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Charlie Reisinger: Using FOSS to Empower Students

The Video Screening Room

When Pennsylvania’s Penn Manor High School launched the state’s largest free software learning program, they did it a little differently than most schools. As click-baity ads on FaceBook like to proclaim: You won’t believe what happened next.

If you’re an open source believer, you must see the tremendously inspiring and informative TEDx talk by Charlie Reisinger, IT Director of the Penn Manor School District, in Lancaster, Pennsylvania. Viewing this video makes me want to jump out of my chair several times to cheer. One of the most powerful lines is: “Together these problems create a costly chain of vendor software lock-in and student learning lock-out. How do we break free?”

Reisinger is writing a book about the Penn Manor story and I had the great privilege of a draft of it. He’ll be distributing the finished version of the book as a PDF for free — perhaps as early as this summer. I would not be surprised at all if National Public Radio, the BBC, CNN, Wall Street Journal or the New York Times did a story about the Penn Manor School District. To call these folks very smart, courageous visionaries is somewhat of an understatement.

Leave a supportive comment on this YouTube video, if the video resonates with you. Reisinger will notice and appreciate it.

Editor’s note: This article was updated 4/26/16 at 10:23 p.m. EDT to correct information about Reisinger’s book.


  1. Carling Carling April 26, 2016

    I have been promote this video at every opportunity I get since the day I first saw it. Yes it is an eye opener on how much Microsoft is costing the American education tax payers. Penn Manor High School saved $360.000 annually by moving from Microsoft to Free Open Source Linux Operating System and free Open Source Linux application software, Just think what Could/would be saved if every education department moved to and used Linux, FOSS (Free Open Source Software) for those that don’t know what FOSS stands for

  2. W. Anderson W. Anderson April 28, 2016

    This project, as described in article and video is very noble and much needed in today’s educational programs in USA.

    However, every person I have shown the article and video had one conclusion – that the whole program was “perceived” as geared to only those students interested in technology/computer science courses and courseware, and that there appeared to be no female students in video, which has always been and proven a hold-back to general education of “all” students and with too much focus on technology at the expense of other very exciting class subjects.

    I agree with much of the sentiment expressed above, both as a 25 plus years technology professional, with much of that time immersed in use and promotion of Free/open Source Software (FOSS), even as representative for one of the largest FOSS technology projects in existence. I had also spent considerable time teaching FOSS technology, and making presentations on subject at one of the very largest technology corporations in USA and Internationally.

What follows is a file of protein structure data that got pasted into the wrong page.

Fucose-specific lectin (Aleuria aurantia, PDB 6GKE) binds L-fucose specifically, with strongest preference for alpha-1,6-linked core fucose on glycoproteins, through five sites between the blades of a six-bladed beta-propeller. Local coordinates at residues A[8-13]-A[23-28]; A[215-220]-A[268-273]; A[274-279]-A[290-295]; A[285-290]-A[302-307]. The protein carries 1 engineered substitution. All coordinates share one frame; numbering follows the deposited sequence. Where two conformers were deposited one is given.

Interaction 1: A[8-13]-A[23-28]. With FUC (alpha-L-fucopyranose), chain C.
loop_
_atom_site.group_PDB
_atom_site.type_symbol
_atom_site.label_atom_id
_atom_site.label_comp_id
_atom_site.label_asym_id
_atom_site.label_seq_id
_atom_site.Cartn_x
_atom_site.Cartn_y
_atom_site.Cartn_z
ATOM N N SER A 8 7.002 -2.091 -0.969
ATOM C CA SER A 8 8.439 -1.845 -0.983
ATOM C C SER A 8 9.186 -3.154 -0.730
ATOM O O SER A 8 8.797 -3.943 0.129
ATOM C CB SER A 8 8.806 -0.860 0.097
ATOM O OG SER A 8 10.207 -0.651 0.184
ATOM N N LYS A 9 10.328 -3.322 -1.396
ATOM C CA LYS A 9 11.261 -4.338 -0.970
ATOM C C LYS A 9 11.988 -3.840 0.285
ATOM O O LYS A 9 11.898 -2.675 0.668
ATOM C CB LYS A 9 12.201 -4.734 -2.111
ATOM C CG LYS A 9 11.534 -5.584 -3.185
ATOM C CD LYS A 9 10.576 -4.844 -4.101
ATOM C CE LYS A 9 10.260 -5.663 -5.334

Two comments I would make of the generally very positive advocacy of FOSS in video.

    One is omission of reasons school administrators “lock down” students’ ‘proprietary’ software based computers, which should be clearly spelled out as added value proposition for FOSS adoption – the exorbitant costs and lost productivity that is guaranteed in selection of proprietary software. Schools know the headaches and frustration experienced with malware, poor reliability and tactics of exorbitant subscriptions costs for support and upgrades imposed on schools for proprietary software.

    The second is excessive emphasis on the technology aspect of FOSS, with far too little time enunciating the valuable creative aspects of FOSS use in Art, History, multimedia, social communications, personal productive use and several other topics that are just as important in the development of students minds for the twenty-first century.

    I do hope this trend of enlightening educators and general public on FOSS continued unabated, since the critical factor of “cost savings”, while not the most important attribute of FOSS, has not been lost on school systems, and indeed the whole societies in areas like the Caribbean, Central and South America – whose economics as just as dire as poor and/or struggling regions of USA, but also in Europe and Asia where FOSS is substantially more respected, appreciated and adopted as a substantial percentage of the best tools for technology use in almost all aspects of everyday living.

  3. Galo Villarán Galo Villarán April 28, 2016

    deepin 2014-2/20014-3 were very charming but solid, quick and stable os, appelling to ex Windows XP/7 users with WINE easylly installable.

    deepin 2015, 2015-2, etc. are still apelling but are not stable, and has difficulties to maintain a wifi connection… and installing WINE has became difficult.
    I do nat recommend it any more.

    So, I biased, for personal laptop, installed elementary o.s.

    Of course, for a vast majority Mint is king.

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